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Have you ever dreamt of going on a river cruise? I did, and I wasn’t disappointed. My first, a Rhine River cruise, was so pleasurable that I wanted to experience river cruising again. So my next cruise was through The Netherlands.

A friend and I flew to Amsterdam to board our riverboat and cruise the Ijssel, Rhine, and Lek Rivers and the Waal Canal.

Why river cruising? First of all, you only unpack once. Your riverboat, maximum 140-160 passengers, becomes your floating hotel. When not in your cabin with a full-size window or open-door balcony, you retreat to the window-clad lounge or go to the top-level sundeck to view the passing scenery of old farmhouses, small villages, industrial plants or river-crossing passenger ferries.

It’s fun to watch the amazing array of barges and other ship vessels that constantly pass by. (And don’t worry about seasickness. Your riverboat is propeller-run and hardly a ripple is ever felt.) Even while dining, you watch the world outside go by.

And, oh, the dining! A buffet breakfast and lunch and a four-course evening dinner with some of the best chef-prepared regional foods are included. My favorite dinner (as printed on the menu): mixed garden salad with ham, cheese, eggs and croutons; creamy pumpkin soup with roasted pumpkin seeds; grilled Norwegian salmon filet served with Hollandaise sauce, sautéed spinach, wild rice with caviar garnish; and chocolate soufflé with cherry sauce. Plus, all the coffee, tea, and wine you can drink.

Learning the history and culture of different destinations is what these itineraries are all about. All port-side tours are usually included with a choice of some optional excursions. Plus, some evenings, local entertainment comes onboard: traditional Klompen dancers, jazz singers, Shanty Sailor singers or maybe an educational talk by a local cheese farmer.

We first explored Amsterdam where the ship docked within walking distance of this very walkable city. I was amazed at the bicycles here and in all of The Netherlands. There are bicycle lanes throughout the country plus bicycle stop and go traffic lights. Fact: Amsterdam population, 750,000; bicycles, 650,000.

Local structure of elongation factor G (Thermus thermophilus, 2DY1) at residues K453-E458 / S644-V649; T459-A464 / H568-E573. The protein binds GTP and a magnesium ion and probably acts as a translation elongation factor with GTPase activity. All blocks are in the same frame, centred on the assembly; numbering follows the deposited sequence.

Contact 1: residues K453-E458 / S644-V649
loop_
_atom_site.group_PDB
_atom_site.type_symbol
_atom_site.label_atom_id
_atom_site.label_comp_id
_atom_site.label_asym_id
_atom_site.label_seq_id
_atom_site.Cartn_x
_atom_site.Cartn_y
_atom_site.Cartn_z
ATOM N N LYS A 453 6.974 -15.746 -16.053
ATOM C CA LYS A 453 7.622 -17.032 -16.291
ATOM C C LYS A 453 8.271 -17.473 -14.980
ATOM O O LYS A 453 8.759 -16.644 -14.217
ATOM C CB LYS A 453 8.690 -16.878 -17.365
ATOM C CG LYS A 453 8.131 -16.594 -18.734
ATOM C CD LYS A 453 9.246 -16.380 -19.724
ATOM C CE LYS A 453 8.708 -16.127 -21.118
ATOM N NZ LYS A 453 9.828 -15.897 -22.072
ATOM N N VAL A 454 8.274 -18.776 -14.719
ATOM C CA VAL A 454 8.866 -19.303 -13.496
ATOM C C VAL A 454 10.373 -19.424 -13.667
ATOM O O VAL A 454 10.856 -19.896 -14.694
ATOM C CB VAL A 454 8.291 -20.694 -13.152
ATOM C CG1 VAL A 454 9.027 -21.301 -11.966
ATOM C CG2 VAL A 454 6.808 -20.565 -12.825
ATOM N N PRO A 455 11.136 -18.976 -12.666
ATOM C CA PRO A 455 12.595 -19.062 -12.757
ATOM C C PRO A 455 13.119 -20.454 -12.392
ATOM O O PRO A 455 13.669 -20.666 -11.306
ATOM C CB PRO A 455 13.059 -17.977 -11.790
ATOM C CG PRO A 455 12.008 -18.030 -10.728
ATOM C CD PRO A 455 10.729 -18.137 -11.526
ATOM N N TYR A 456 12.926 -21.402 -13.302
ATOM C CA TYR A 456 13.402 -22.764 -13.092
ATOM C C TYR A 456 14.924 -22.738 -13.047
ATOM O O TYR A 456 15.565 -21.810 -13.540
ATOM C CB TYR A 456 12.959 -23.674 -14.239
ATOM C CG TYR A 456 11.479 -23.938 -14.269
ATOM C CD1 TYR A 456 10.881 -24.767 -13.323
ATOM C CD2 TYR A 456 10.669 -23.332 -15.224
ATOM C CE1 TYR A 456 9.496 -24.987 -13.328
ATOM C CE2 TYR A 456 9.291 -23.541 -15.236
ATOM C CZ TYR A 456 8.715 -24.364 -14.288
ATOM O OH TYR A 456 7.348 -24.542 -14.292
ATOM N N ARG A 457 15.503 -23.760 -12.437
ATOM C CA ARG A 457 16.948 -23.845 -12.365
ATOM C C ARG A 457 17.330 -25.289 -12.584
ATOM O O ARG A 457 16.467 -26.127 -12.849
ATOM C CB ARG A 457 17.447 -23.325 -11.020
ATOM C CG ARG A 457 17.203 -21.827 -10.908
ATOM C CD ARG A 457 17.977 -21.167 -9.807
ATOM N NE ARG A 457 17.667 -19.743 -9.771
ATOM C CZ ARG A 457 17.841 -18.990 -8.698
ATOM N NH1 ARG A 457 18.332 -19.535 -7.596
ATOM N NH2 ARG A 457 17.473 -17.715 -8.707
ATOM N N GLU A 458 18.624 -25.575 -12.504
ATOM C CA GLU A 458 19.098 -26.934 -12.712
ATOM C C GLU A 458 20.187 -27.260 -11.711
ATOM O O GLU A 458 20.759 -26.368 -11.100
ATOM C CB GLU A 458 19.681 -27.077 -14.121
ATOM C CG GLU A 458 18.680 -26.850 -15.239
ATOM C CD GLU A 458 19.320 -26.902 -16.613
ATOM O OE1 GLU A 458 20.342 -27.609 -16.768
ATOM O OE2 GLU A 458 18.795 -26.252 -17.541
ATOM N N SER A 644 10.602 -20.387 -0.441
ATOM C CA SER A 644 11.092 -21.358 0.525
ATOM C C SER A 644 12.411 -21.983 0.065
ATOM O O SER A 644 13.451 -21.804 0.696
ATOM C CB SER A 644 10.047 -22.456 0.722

Every day we stopped and explored a different port: Volendam, with its colorful homes lining the edge of the Ijseelmeer Sea; Enkhuizen, with its open-air, historic fishing village; Schoonhoven, with its medieval town hall, housing a 50-bell carillon; Kinderdijk, with its 19 windmills designated as a UNESCO site. Most ports accommodate the riverboat right at the city or town’s edge so you just walk off the boat and right into town.  

A visit to the 10-week spring flower expedition of bulb-growers is what a Dutch tulip tour is all about. Keukenhof Garden’s meandering walkways were lined with a variety of colorful landscapes featuring tulips, daffodils, hyacinths, and more floral varieties in themed environments. Explore a Japanese garden, a Dutch work-shed complete with wooden shoes or wander through a Russian-themed area with giant chess pieces.

This cruise allowed us to experience many things “Dutch”—the art, canals, flowers, windmills, history, food—plus the experience of meeting fellow travelers from all over the world—and from all walks of life: an author, artist, jewelry designer, military surgeon, honeymooners, and our new friends from England who told us how to brew a proper cup of tea.

The experience of this second river cruise led me to write an article for my local newspaper. They had asked subscribers for travel stories. After publication, I approached the editor to do a monthly travel story…and I was hired and paid!

Now, I’m getting paid to travel! And you can bet, these two river cruises won’t be my last.

[Editor’s Note: Learn more about how you can live the travel writer’s life in our free online newsletter The Right Way to Travel.  Sign up here today and we’ll send you a new report, Get Paid to Travel as a Travel Writer, completely FREE.]

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